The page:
5. The appellant after receipt of the order of November, 9, 1967, instituted an application under Article 226 of the Constitution in the High Court of Rajasthan (being Writ Petition No. 691 of 1967) praying for a writ of certiorari to quash the aforesaid order, to restrain the State from revoking the licence and dispossessing the appellant from the mining area absolutely or in the alternative, till compensation alongwith refund of the premium of Rs. 1,55,000/- and the dead rent realised in excess of royalty were paid by the State. As a last alternative it prayed for a direction to the State to grant the lease of the balance area of 3629 acres or such other area to which the appellant was entitled in law.
6. The learned single Judge of the High Court dismissed the writ application as infructuous in view of the offer made by the State in its application of April 20, 1970, repeated through the learned Advocate General. The learned Advocate General submitted before the High Court that the State Government 'was still prepared to pay them compensation in order to revoke the licence granted in favour of the petitioner.'
7. In the aforesaid application of April 20, 1970, the State Government was prepared to pay compensation to the appellant at the rate of Rs. 7750/- per annum for the unexpired period of 20 years ending on March 14, 1971.
8. The learned single Judge while dismissing the application observed that if the petitioner thought the compensation was inadequate he could agitate the matter in court.
9. The appellant's appeal thereafter to the Division Bench was summarily dismissed and leave to appeal to this Court was also rejected. Hence this appeal by special leave.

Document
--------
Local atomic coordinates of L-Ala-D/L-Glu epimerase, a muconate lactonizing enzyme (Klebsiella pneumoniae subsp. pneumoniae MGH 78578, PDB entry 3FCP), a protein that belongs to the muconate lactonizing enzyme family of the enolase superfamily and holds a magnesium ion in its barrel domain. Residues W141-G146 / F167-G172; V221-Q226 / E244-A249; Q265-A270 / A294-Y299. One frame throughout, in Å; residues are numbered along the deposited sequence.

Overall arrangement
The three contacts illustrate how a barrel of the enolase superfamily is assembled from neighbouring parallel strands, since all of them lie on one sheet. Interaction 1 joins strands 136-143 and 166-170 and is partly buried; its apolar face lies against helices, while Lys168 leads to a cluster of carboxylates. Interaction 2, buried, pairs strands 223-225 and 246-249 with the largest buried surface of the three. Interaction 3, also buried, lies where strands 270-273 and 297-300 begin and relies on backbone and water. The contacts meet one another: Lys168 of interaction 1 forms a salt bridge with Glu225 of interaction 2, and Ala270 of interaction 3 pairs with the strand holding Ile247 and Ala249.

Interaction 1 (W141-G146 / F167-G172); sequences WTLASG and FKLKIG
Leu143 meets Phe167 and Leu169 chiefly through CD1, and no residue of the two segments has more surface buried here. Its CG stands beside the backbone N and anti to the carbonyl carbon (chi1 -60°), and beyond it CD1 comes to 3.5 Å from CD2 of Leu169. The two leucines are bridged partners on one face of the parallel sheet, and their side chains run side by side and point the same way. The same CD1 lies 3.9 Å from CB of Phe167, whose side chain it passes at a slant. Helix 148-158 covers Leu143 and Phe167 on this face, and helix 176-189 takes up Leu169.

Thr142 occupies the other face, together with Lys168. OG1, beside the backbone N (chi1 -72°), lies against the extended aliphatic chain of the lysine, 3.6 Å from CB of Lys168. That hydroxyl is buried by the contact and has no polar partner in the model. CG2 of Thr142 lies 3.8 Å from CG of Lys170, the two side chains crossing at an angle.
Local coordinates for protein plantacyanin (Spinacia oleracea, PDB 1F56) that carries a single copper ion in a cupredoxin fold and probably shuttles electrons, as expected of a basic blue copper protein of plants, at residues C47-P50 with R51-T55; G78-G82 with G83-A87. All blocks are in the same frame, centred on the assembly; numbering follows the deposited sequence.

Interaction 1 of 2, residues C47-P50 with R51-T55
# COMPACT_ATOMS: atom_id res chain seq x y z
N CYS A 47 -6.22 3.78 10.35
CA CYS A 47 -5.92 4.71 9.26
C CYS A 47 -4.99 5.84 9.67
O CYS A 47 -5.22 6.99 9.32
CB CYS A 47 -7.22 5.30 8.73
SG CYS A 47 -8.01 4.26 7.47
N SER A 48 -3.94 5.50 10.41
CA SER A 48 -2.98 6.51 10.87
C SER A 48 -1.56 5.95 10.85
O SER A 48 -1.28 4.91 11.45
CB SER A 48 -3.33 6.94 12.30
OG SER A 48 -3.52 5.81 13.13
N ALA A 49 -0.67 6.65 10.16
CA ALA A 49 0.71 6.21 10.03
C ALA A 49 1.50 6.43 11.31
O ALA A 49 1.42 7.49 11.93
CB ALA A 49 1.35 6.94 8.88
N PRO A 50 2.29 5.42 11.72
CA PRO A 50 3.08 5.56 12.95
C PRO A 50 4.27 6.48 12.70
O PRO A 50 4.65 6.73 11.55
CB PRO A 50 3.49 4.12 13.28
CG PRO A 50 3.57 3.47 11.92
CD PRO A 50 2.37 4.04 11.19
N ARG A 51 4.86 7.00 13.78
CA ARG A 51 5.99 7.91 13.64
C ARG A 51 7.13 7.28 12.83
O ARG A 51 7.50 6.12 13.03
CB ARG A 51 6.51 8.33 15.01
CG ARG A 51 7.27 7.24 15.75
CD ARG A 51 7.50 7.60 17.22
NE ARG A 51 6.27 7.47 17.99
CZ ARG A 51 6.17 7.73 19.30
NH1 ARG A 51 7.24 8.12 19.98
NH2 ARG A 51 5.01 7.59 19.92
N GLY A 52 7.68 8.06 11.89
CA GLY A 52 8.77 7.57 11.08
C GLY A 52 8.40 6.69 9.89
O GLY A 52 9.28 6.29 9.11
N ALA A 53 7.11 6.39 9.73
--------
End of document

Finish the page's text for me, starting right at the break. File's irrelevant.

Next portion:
10. We have heard the learned Counsel for both the parties.
11. In view of the fact that the period of the purported lease already expired on March 14, 1971, there is no question of a writ for granting the lease. Since a proper lease had, not been executed, for whatever reasons, there was no question also of exercise of an option of renewal of lease. The only question that survives is whether the State Government could realize premium in a lawful manner under the Mineral Concession Rules.
12. We do not find any provision in the Rules authorizing realisation of premium as done in this case. Section 41 of the Rules of 1949 applicable at the relevant time provides for conditions of the lease. These conditions specifically mention royalty, dead rent and surface rent, but not premium. Again proviso to Section 41(1)(iii) states that the lessee shall be liable to pay the dead-rent or royalty in respect of each mineral whichever be higher in amount, but, not both. Under Sub-section (3) of Section 41, a mining lease may contain any other special condition, subject to prior approval of the Central Government. The Central Government is, therefore, right in holding that the realization of the premium of Rs. 1,55,000/-was illegal, particularly because there was no prior approval under Sub-section (3) of Section 41 of the Rules.
13. When in this case grant of the mining lease was envisaged under definite statutory rules made in exercise of power conferred under Section 5 of the Mines & Minerals (Regulation and Development) Act, 1948, the State Government was under legal obligation to act in accordance with these rules. It could not exercise a power in the matter of grant of mining lease unknown to these rules. The State Government could not impose terms and conditions according to its own whims ignoring or disregarding the statutory rules which are binding on it. The appellant is, therefore, entitled to, a refund of Rs. 1,21, 930.71 which is due to the appellant out of the illegally realised premium of Rs. 1,55,000/- allowing the sum of Rs. 33,069.29 already received by the appellant from the Government on account of compensation.
14. The appellant's counsel made a statement in court that since the appellant had already vacated the area it will not of its own make any further claim for compensation or under any other heads of but reserves its right to raise all possible defences against any action that may be instituted by the State against the appellant in the matter of the grant of mining for mica in the area. Subject to the reservation of the above right, the appeal is partly allowed to the extent that the State Government is directed to refund Rs. 1,21,930.71 as mentioned above.
15. The appellant is entitled to its costs in this Court.